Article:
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Posted at 04:00 PM ET, 06/29/2012

‘Investment immigration’ coming to D.C. following Gray’s China trip


Gray, with his Beijing counterpart, will be announcing new visa-incentive financing Saturday. (Executive Office of the Mayor)
Mayor Vincent C. Gray’s China trip is winding to a close, and he’s ready to bring home the bacon — and perhaps some wealthy Chinese immigrants.

According to Gray’s schedule for the weekend, he will be announcing “Significant EB-5 Investment in the District” at a Saturday news conference in Shanghai.

What is EB-5 investment? It’s a federal program that grants immigrant EB-5 visas to foreign nationals who invest money in U.S. ventures. To qualify for a green card, you must invest $500,000 and create 10 jobs.

Tim Craig reported in his Post story last weekend setting up the China trip that at least part of the announcement should involve $40 million of EB-5 investment in CityMarket at O, Roadside Development’s million-square-foot mixed-use project in Shaw. In 2010, the Post’s Jonathan O’Connell consultant Angel Brunner, who was helping Roadside assemble EB-5 financing.

The EB-5 program has been authorized since 1990; U.S. Citizenship and Immigration Services issued nearly 3,500 EB-5 visas last year, with about 70 percent of those going to Chinese nationals. So-called “investment immigration” is nothing new in the region. Last September, the Post’s John Wagner looked at how the Cordish Cos., developers of the Maryland Live! casino in Anne Arundel County, courted Chinese developers in the same manner:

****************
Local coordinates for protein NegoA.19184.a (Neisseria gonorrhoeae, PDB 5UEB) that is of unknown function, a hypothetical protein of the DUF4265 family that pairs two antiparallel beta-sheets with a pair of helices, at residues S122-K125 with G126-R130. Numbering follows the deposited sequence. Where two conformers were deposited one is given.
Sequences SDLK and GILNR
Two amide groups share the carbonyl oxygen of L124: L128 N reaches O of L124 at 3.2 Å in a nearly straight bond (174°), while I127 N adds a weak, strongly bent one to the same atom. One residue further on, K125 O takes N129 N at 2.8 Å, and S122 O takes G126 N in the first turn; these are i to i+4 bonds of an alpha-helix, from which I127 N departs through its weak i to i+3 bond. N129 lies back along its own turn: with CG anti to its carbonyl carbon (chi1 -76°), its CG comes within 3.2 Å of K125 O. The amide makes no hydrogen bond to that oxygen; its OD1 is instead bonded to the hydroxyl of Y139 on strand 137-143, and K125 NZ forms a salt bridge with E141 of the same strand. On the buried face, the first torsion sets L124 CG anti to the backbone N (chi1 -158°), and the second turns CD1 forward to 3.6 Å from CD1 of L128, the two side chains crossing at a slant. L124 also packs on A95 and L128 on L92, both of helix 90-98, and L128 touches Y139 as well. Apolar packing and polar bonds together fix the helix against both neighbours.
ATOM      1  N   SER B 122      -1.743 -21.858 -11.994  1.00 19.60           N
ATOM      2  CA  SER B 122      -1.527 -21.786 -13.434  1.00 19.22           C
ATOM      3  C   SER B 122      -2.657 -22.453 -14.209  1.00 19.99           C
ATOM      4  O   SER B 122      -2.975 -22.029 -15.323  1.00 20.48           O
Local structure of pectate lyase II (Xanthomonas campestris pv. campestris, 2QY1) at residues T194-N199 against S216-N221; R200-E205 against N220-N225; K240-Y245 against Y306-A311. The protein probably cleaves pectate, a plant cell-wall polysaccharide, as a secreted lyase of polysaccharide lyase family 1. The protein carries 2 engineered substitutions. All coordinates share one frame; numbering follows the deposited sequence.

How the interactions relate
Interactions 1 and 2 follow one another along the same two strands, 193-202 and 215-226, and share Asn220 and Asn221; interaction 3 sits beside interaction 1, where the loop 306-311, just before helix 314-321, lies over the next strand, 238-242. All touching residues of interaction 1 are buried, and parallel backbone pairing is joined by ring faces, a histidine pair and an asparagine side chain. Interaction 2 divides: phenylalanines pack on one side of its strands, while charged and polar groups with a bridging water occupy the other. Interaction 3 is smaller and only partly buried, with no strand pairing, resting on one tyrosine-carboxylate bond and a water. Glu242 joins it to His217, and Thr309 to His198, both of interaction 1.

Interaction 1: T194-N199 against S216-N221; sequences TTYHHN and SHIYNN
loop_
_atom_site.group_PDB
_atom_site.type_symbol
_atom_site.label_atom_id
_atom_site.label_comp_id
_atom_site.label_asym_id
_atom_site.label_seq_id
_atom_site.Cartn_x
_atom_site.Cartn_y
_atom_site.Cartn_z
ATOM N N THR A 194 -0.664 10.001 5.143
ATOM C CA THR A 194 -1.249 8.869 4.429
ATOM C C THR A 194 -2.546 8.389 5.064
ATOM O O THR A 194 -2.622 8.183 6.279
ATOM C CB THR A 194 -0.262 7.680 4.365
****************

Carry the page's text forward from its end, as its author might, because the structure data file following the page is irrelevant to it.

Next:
On the first Saturday in September, about 50 well-off Chinese crowded into a fourth-floor conference room in a high-rise on fashionable Nanjing Road to listen in hushed silence to an unusual sales pitch. For a mere $500,000 investment, they were told, the participants could receive a coveted American green card to allow them and their family members to live in the United States.
[...]
After the hour-long presentation, many in the audience approached the speakers and peppered them with questions. What are the prospects for the casinos in Maryland? What would be the return on their investment? How soon could they get their green cards? And one man was torn: He and his wife wanted to move to America, but as Christians they worried that “investing in the casino industry might violate our religious beliefs.”
With the United States still struggling to recover from the 2008 recession, China, with its booming economy and growing ranks of newly rich, has become an attractive source of funding for American-based development projects. And for the Chinese, “investment immigration” has become an increasingly popular way to move to the United States without the delays and vagaries of America’s immigration lottery.

By  |  04:00 PM ET, 06/29/2012

 
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